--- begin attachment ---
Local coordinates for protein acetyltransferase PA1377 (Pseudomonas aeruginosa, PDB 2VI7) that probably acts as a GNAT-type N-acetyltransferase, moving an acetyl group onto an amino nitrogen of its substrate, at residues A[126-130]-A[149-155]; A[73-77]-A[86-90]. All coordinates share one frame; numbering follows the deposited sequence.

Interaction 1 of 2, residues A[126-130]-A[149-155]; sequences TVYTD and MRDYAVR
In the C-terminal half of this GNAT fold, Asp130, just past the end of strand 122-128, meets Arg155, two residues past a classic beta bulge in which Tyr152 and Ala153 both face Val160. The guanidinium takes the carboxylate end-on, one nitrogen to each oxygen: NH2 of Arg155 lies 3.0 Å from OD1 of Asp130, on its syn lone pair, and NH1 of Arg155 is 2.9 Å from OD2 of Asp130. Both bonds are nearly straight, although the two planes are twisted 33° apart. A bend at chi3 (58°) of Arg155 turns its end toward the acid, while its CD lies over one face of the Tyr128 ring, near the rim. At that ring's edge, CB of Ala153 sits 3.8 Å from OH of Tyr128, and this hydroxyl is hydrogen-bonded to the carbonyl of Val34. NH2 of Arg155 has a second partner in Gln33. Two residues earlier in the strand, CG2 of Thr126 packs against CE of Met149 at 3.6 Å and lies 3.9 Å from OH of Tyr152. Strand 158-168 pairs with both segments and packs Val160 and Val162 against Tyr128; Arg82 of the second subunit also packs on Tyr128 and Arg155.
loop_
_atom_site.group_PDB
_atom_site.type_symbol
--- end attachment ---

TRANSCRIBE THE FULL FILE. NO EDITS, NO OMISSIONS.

Local coordinates for protein acetyltransferase PA1377 (Pseudomonas aeruginosa, PDB 2VI7) that probably acts as a GNAT-type N-acetyltransferase, moving an acetyl group onto an amino nitrogen of its substrate, at residues A[126-130]-A[149-155]; A[73-77]-A[86-90]. All coordinates share one frame; numbering follows the deposited sequence.

Interaction 1 of 2, residues A[126-130]-A[149-155]; sequences TVYTD and MRDYAVR
In the C-terminal half of this GNAT fold, Asp130, just past the end of strand 122-128, meets Arg155, two residues past a classic beta bulge in which Tyr152 and Ala153 both face Val160. The guanidinium takes the carboxylate end-on, one nitrogen to each oxygen: NH2 of Arg155 lies 3.0 Å from OD1 of Asp130, on its syn lone pair, and NH1 of Arg155 is 2.9 Å from OD2 of Asp130. Both bonds are nearly straight, although the two planes are twisted 33° apart. A bend at chi3 (58°) of Arg155 turns its end toward the acid, while its CD lies over one face of the Tyr128 ring, near the rim. At that ring's edge, CB of Ala153 sits 3.8 Å from OH of Tyr128, and this hydroxyl is hydrogen-bonded to the carbonyl of Val34. NH2 of Arg155 has a second partner in Gln33. Two residues earlier in the strand, CG2 of Thr126 packs against CE of Met149 at 3.6 Å and lies 3.9 Å from OH of Tyr152. Strand 158-168 pairs with both segments and packs Val160 and Val162 against Tyr128; Arg82 of the second subunit also packs on Tyr128 and Arg155.
loop_
_atom_site.group_PDB
_atom_site.type_symbol